Karen Salo with the Prairie Oasis Animal Shelter holds one of the many cats currently being cared for by the group. The shelter is looking for homes for the animals, volunteers, and donations of food, blankets and toys. photo by Melanie Hoggan
By Melanie Hoggan
Published: Wednesday, May 12, 2010 1:16 PM MDT
The Prairie Oasis Animal Shelter (POAS), formed in November of 2009, is intended to be just that, an oasis and safe haven for animals on the Hi-Line prairie.
POAS was formed by a group of concerned animal lovers who wanted to provide an extension of services already offered by the Shelby City Pound. With Articles of Incorporation, a board in place, and their non-profit status in the works, the group meets weekly on Tuesdays at noon at the Toole County Library. Discussions center around looking for ways to raise money, making plans for the purchase of land, building a permanent facility, and ultimately working to meet the needs of animals who need immediate food, medical attention, and homes.
“We are trying to provide the best care for the animals we receive. We want to meet every physical and medical need that they have,” offered POAS secretary Mayme Ober.
The board of directors for the group are; President Karen Salo, Vice President Sycilia Stanford, Secretary Mayme Ober, and Treasurer Phyllis Robertson. Members at large include Elisha Dempsey, Sue Kasper, Francine Jacobsen, Bev Johnson, Gigi Merrick, Sue Brandt and Denise McCormick.
The POAS is a no-kill shelter and takes over impounded animals from the Shelby City Pound after an animal has been in the care of the city for seven days. At that point, POAS steps in and assumes care, feeding and the medical expenses of the animals.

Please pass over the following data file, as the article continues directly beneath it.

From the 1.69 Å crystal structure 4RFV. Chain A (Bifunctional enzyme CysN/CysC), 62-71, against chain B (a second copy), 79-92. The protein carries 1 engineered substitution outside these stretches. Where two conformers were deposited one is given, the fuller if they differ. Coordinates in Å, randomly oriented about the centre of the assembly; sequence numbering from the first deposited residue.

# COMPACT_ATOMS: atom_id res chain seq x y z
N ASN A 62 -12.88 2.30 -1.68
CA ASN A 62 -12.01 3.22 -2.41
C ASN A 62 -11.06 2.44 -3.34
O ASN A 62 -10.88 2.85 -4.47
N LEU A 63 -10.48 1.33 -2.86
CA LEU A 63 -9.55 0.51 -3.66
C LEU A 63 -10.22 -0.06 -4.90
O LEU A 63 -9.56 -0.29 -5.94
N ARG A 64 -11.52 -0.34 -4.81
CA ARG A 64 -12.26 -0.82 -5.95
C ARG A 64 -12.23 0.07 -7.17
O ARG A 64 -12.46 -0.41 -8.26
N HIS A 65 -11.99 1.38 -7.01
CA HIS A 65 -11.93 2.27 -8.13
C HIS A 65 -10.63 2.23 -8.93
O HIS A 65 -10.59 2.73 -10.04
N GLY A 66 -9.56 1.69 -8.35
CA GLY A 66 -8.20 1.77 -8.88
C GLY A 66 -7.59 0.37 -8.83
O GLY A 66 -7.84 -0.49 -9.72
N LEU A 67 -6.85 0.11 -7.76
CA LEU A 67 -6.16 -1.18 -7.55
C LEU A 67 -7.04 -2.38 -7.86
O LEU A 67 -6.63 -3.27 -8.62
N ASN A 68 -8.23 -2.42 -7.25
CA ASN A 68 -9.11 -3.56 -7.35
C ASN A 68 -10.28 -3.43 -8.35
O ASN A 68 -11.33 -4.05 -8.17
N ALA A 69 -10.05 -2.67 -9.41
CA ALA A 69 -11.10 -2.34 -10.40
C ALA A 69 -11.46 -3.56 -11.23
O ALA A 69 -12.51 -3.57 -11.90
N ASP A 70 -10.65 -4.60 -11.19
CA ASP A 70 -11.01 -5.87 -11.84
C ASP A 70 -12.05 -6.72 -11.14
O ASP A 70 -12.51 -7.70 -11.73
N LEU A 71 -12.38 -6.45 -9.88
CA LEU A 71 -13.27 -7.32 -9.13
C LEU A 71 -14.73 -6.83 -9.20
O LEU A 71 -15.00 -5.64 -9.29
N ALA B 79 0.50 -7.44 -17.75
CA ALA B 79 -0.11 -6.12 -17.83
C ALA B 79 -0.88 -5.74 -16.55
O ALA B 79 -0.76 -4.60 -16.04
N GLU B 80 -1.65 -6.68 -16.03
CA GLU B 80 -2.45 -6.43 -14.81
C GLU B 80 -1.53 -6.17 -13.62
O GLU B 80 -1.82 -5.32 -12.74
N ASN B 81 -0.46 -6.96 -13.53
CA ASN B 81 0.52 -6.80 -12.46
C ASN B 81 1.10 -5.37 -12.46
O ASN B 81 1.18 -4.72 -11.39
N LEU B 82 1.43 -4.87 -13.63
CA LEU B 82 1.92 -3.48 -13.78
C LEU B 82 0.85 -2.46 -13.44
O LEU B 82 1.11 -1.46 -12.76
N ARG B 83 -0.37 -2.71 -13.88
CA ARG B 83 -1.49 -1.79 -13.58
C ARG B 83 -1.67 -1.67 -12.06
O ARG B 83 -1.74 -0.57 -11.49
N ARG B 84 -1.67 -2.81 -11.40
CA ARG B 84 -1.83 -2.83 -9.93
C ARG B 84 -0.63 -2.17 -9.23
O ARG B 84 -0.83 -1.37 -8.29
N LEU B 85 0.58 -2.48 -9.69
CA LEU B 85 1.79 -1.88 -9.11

Although POAS takes over the needs of the animals the City continues to house the animals at the city pound for now.
“After seven days, the city has been gracious enough to let us keep these animals there until they have a home. We have adopted 24 animals since November. Unless the animal is medically un-saveable we want to retrain and rehabilitate them,” explained Salo.
All of the many expenses associated with the animals thus far have been donated by the many volunteers of the POAS. “We had a cat that came in with an injury and we spent quite a bit of money on a broken hip. It was a wonderful cat, we named it Kringle. Through generosity of one of our members, they immediately took over the medical costs,” shared Ober.
POAS is asking anyone in the community who has a tender spot for animals to consider donating canned cat/dog food, dry cat/dog food, towels, blankets, toys, and dollars. “We will accept any donation of food, monetary donations, or volunteer hours. Currently our volunteers are providing everything ourselves that the animals need,” said Ober.
POAS is also hoping that when individuals are considering adopting an animal, that they will look first at the animals available right here in Toole County.
“Perhaps there is someone outside the city limits who would like either cats or dogs, has a barn, and plenty of available space for the animals to run. Please consider coming to us to see if we can find a fit,” suggested board member Bev Johnson.
Also on their wish list are foster families who will house, feed, and provide animals with necessary care as they are waiting for adoption. The POAS aggressively searches for homes by posting their animals on adoption websites and running ads in the local papers.
The organization has already had several businesses step forward to offer help in addition to the help they are already receiving from the city. “Mark Warilla from the City Pound has been very accommodating and supportive. Dr. Hardy Clark has given us discounts on most of the medical needs our animals have, and we have received training assistance from the Cut Bank Animal Shelter and the Bright Eyes Animal Shelter in Choteau has offered to help us with training,” said Ober.
If you would like to volunteer your time to help with the project, or to assist in anyway please call Mayme Ober at 434-2509. “It takes lots of volunteers and people to help us. We have so many homeless animals in our community that need some help,” concluded Johnson.